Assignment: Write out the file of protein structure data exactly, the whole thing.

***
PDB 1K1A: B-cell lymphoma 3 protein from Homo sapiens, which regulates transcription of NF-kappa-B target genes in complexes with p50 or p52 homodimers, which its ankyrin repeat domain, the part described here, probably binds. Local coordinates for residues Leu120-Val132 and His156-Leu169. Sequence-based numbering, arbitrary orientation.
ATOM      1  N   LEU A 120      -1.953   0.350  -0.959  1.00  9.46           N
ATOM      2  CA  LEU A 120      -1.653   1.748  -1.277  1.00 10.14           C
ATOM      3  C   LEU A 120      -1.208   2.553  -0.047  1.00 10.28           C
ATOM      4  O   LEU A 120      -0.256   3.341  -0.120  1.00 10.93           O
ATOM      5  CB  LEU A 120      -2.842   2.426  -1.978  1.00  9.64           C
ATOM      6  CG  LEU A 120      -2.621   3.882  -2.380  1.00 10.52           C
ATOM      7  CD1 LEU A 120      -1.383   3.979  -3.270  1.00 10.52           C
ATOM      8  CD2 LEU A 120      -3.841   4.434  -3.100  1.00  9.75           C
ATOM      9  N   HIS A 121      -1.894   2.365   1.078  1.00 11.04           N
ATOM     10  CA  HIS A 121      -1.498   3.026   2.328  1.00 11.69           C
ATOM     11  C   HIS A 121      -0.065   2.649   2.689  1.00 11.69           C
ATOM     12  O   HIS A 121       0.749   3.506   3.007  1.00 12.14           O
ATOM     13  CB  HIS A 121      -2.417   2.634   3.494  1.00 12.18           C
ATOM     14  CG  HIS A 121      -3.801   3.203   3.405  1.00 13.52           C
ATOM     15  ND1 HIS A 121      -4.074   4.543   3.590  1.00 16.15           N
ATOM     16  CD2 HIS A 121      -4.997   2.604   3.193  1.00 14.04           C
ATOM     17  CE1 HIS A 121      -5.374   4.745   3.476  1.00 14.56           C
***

PDB 1K1A: B-cell lymphoma 3 protein from Homo sapiens, which regulates transcription of NF-kappa-B target genes in complexes with p50 or p52 homodimers, which its ankyrin repeat domain, the part described here, probably binds. Local coordinates for residues Leu120-Val132 and His156-Leu169. Sequence-based numbering, arbitrary orientation.
ATOM      1  N   LEU A 120      -1.953   0.350  -0.959  1.00  9.46           N
ATOM      2  CA  LEU A 120      -1.653   1.748  -1.277  1.00 10.14           C
ATOM      3  C   LEU A 120      -1.208   2.553  -0.047  1.00 10.28           C
ATOM      4  O   LEU A 120      -0.256   3.341  -0.120  1.00 10.93           O
ATOM      5  CB  LEU A 120      -2.842   2.426  -1.978  1.00  9.64           C
ATOM      6  CG  LEU A 120      -2.621   3.882  -2.380  1.00 10.52           C
ATOM      7  CD1 LEU A 120      -1.383   3.979  -3.270  1.00 10.52           C
ATOM      8  CD2 LEU A 120      -3.841   4.434  -3.100  1.00  9.75           C
ATOM      9  N   HIS A 121      -1.894   2.365   1.078  1.00 11.04           N
ATOM     10  CA  HIS A 121      -1.498   3.026   2.328  1.00 11.69           C
ATOM     11  C   HIS A 121      -0.065   2.649   2.689  1.00 11.69           C
ATOM     12  O   HIS A 121       0.749   3.506   3.007  1.00 12.14           O
ATOM     13  CB  HIS A 121      -2.417   2.634   3.494  1.00 12.18           C
ATOM     14  CG  HIS A 121      -3.801   3.203   3.405  1.00 13.52           C
ATOM     15  ND1 HIS A 121      -4.074   4.543   3.590  1.00 16.15           N
ATOM     16  CD2 HIS A 121      -4.997   2.604   3.193  1.00 14.04           C
ATOM     17  CE1 HIS A 121      -5.374   4.745   3.476  1.00 14.56           C